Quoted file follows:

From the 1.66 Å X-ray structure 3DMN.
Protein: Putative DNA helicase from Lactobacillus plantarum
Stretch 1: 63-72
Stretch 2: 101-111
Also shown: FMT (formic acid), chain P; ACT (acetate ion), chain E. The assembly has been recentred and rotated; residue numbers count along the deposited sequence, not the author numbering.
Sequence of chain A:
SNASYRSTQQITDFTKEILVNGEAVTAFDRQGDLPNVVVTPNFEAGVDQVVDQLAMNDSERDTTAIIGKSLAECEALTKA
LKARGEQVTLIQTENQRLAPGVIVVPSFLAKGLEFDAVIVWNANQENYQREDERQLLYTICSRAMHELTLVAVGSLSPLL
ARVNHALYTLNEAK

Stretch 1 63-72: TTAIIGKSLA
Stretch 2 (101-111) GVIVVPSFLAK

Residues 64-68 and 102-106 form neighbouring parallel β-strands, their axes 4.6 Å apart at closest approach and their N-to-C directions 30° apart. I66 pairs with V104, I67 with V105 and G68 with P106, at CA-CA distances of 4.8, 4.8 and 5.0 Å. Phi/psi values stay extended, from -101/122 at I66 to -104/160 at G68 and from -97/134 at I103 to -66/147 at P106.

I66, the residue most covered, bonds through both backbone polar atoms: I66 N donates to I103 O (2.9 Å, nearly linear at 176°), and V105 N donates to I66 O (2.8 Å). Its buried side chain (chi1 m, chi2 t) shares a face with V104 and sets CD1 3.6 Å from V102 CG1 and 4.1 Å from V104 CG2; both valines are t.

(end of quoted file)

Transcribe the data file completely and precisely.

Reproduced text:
From the 1.66 Å X-ray structure 3DMN.
Protein: Putative DNA helicase from Lactobacillus plantarum
Stretch 1: 63-72
Stretch 2: 101-111
Also shown: FMT (formic acid), chain P; ACT (acetate ion), chain E. The assembly has been recentred and rotated; residue numbers count along the deposited sequence, not the author numbering.
Sequence of chain A:
SNASYRSTQQITDFTKEILVNGEAVTAFDRQGDLPNVVVTPNFEAGVDQVVDQLAMNDSERDTTAIIGKSLAECEALTKA
LKARGEQVTLIQTENQRLAPGVIVVPSFLAKGLEFDAVIVWNANQENYQREDERQLLYTICSRAMHELTLVAVGSLSPLL
ARVNHALYTLNEAK

Stretch 1 63-72: TTAIIGKSLA
Stretch 2 (101-111) GVIVVPSFLAK

Residues 64-68 and 102-106 form neighbouring parallel β-strands, their axes 4.6 Å apart at closest approach and their N-to-C directions 30° apart. I66 pairs with V104, I67 with V105 and G68 with P106, at CA-CA distances of 4.8, 4.8 and 5.0 Å. Phi/psi values stay extended, from -101/122 at I66 to -104/160 at G68 and from -97/134 at I103 to -66/147 at P106.

I66, the residue most covered, bonds through both backbone polar atoms: I66 N donates to I103 O (2.9 Å, nearly linear at 176°), and V105 N donates to I66 O (2.8 Å). Its buried side chain (chi1 m, chi2 t) shares a face with V104 and sets CD1 3.6 Å from V102 CG1 and 4.1 Å from V104 CG2; both valines are t.